What about this man ... Peter wants to know about the future of his friend, perhaps wondering if he too would experience martyrdom.

Verse 22

John 21:22

until I return -- Jesus will come again (see Acts 1:11; 1 Corinthians 15:23-28; 1 Thessalonians 4:13-18; 1 Thessalonians 5:1-11; Revelation 19:11-16).

till I come -- Literally, while I am coming. The words express rather the interval of waiting than the end of it. Comp. John 9:4; Mark 6:45. This at once seems to shew that it is unnecessary to enquire whether Pentecost, or the destruction of Jerusalem, or the apocalyptic visions recorded in the Revelation, or a natural death, or the Second Advent, is meant by Christ’s ‘coming’ in this verse. He is not giving an answer but refusing one. Plummer, CBSC

till I come -- Jesus’ hypothetical statement for emphasis was that, if John lived until His second coming, it was none of Peter’s concern. He needed to live his own life in faithfulness, not compare it with any other.

We must remember that we are to deal with out own gifts and ministries and not be concerned with what God has planned for others!

remain, abide -- One of John’s favorite words (1:32, 33, 39, 40, 2:12, 3:36, 4:40, &c., and twelve times in chap. 15)

What is that to you? .... A gentle lesson on "minding our own business"! 1 Corinthians 4:5 ; Romans 14:4 do not pass judgment on others. It seems a gentel rebuke.

Verse 23

John 21:23

the brethren -- This phrase, common in the Acts (Acts 9:30, Acts 11:1, Acts 11:29; Acts 15:1, act 15.3; Acts 15:22; Acts 15:23, &c.), is not used elsewhere in the Gospels for believers generally; but we see the way prepared for it in the Lord’s words to the disciples (Matthew 23:8), to S. Peter (Luke 22:32), and to Mary Magdalene (John 20:17). Plummer, CBSC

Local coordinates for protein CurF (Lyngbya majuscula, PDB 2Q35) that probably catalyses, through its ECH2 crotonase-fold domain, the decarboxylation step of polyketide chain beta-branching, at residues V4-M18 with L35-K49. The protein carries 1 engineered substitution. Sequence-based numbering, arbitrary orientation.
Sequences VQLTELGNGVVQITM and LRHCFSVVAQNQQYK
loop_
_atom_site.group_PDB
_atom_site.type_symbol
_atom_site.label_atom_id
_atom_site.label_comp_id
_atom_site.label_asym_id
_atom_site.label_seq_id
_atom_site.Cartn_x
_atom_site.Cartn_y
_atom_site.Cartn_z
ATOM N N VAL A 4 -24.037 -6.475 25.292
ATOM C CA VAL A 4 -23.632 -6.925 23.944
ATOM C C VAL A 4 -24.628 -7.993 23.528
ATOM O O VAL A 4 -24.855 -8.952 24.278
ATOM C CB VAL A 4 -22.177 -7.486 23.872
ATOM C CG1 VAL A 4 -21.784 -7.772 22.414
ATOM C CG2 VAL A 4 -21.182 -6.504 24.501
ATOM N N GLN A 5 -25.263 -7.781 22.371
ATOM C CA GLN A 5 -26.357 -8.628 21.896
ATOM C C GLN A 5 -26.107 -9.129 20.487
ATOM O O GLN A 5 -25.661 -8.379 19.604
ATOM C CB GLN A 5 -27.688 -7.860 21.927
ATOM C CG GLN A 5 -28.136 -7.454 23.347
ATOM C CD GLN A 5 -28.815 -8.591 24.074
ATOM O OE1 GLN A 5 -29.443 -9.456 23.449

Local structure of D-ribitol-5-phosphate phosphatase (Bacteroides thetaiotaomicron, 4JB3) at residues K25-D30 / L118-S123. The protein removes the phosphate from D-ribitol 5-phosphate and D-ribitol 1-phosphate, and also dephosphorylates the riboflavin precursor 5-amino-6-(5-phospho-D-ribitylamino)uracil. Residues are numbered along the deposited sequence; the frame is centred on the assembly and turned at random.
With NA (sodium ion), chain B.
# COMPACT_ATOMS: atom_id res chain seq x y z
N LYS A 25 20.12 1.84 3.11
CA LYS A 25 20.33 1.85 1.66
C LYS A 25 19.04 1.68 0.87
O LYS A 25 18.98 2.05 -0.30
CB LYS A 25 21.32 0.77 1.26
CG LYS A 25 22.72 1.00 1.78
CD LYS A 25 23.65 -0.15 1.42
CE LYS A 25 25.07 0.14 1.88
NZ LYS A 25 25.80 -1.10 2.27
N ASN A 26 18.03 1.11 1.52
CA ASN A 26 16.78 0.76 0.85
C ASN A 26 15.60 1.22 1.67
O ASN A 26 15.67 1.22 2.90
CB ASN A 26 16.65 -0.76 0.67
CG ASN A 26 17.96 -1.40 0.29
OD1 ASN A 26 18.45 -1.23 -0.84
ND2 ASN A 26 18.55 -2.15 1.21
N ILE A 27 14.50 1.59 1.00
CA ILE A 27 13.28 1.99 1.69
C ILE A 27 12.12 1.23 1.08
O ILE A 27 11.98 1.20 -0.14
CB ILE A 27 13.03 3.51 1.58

until I come -- Appaently there was a rumor that John was to live until the Second Coming, and John wants to report accurately what Jesus said.

Verse 24

John 21:24

wrote these things -- Does this refer to (1) vv. 20–23: (2) chapter 21; or (3) the whole Gospel? The answer is uncertain. - Utley

and has recorded -- John’s Gospel is anchored in his personal eye-witness experiences. It is not a story written from hearsay or speculation. The author typically refers to himself indirecly or in the third person (John 21:20) Other examples include: “the disciple whom Jesus loved” (cf. John 21:7; John 13:23),“one” of the Twelve John 21:20, and one of the “sons of Zebedee”

Plummer, CBSC "Again the question of authorship confronts us. Are these last two verses by the writer of the rest of the chapter? Are they both by the same hand? The external evidence, as in the case of the preceding verses, is in favour of their being both by the same hand, and that the writer of the first twenty-three verses, and therefore S. John. No MS. or version is extant without v. 24, and all except the Sinaitic, have v. 25 also; nor is there any evidence that a copy was ever in existence lacking either this last chapter or v. 24. "

Verse 25

John 21:25

John’s closing observation emphasizes the limitless magnitude of all that Jesus accomplished for mankind’s salvation.

John acknowledges that the story he has described is larger than anything he can imagine or fully communicate. While it is glorious for us to read, John’s account is pale in comparison to the glory of the person it describes.

- - - - - - -- - - - -

Notes from this book are often from:

Bernard, J. H. (1929). A critical and exegetical commentary on the Gospel according to St. John. (A. H. McNeile, Ed.). New York: C. Scribner’ Sons.

Barry, J. D., Mangum, D., Brown, D. R., Heiser, M. S., Custis, M., Ritzema, E., … Bomar, D. (2012, 2016). Faithlife Study Bible (Jn 15:16). Bellingham, WA: Lexham Press.

Crossway Bibles. (2008). The ESV Study Bible. Wheaton, IL: Crossway Bibles.

King James Version study Bible . (1997). (electronic ed., Jn 15:26). Nashville: Thomas Nelson.

MacArthur, J., Jr. (Ed.). (1997). The MacArthur Study Bible (electronic ed., p. 1616). Nashville, TN: Word Pub.

New Living Translation Study Bible. (2008). (Jn 15:18–27). Carol Stream, IL: Tyndale House Publishers, Inc.

NIV Zondervan Study Bible: Grand Rapids, MI: Zondervan.

Bibliographical Information
Gann, Windell. "Commentary on John 21". Gann's Commentary on the Bible. https://www.studylight.org/commentaries/eng/gbc/john-21.html. 2021.